So nothing new here. In fact, most of it you’ll find in Dale Carnegie’s book How to Win Friends and Influence People,. This, I may have mentioned (I have) is one of the original success books, from the 1920s. If you add in Norman Vincent Peale’s The Power of Positive Thinking, you’ll definitely get all that advice, and that was written before 1960.
Is this repetitive advice-giving a problem? Well, the lack of attribution bothers the hell - bothers the heck out of - bothers me. On the other hand, maybe this advice counts as general knowledge by now and so attribution is unnecessary. After all, I do agree that success is a mindset and therefore, the next step is to achieve that mindset. And I agree because I have read it about a bazillion times as well as have experienced it myself. And these five things do help create a positive mindset, and a positive mindset helps to create positive results. Furthermore, if you’re in a snit or stressed out, and you have to perform, i.e. interact with people, either on stage, at work, at home, out in public, then you do sometimes need to have a few tricks ready to psych yourself up and put that snit aside.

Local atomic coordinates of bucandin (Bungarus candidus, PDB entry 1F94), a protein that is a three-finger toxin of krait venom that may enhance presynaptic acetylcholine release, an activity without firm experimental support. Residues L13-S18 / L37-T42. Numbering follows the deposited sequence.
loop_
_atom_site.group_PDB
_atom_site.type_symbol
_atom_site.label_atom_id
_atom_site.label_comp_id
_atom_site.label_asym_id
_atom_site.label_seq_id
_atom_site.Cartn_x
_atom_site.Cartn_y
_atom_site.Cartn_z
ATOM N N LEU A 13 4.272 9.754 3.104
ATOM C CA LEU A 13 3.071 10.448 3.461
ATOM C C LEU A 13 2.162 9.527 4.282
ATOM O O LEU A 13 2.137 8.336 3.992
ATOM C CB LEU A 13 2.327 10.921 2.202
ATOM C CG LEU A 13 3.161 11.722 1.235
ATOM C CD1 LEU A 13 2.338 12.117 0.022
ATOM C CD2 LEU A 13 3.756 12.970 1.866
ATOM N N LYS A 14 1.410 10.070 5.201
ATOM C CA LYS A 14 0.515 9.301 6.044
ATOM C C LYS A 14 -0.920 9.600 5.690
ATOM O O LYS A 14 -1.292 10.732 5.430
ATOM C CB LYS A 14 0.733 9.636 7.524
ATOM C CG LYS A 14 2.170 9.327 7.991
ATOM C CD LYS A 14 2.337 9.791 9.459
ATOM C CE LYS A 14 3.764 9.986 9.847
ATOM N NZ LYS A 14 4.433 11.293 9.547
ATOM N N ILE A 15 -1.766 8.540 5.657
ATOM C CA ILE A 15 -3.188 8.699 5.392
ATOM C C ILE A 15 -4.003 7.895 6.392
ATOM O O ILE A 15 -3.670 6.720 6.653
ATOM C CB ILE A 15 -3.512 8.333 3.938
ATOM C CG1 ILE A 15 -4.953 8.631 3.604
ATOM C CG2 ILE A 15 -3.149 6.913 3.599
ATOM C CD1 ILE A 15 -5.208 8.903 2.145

However, these five pieces of advice don’t work all the time. And they smack of feelings-stuffing. Feelings-stuffing leads to internal emotional bleeding, depression, divorce, and internal ticking time-bombs. I do not advocate feelings-stuffing as a lifestyle choice. How could I, product of as much psychotherapy as I am? Feelings-stuffing is not the healthy, long-term way of working with your mindset. However, if you’re frustrated because you’re running late for a speaking engagement, get pulled over for speeding, and get stuck with a big fat ticket and you get grumpy, feelings-stuffing is just fine, to get you ready to march out there and give your speech.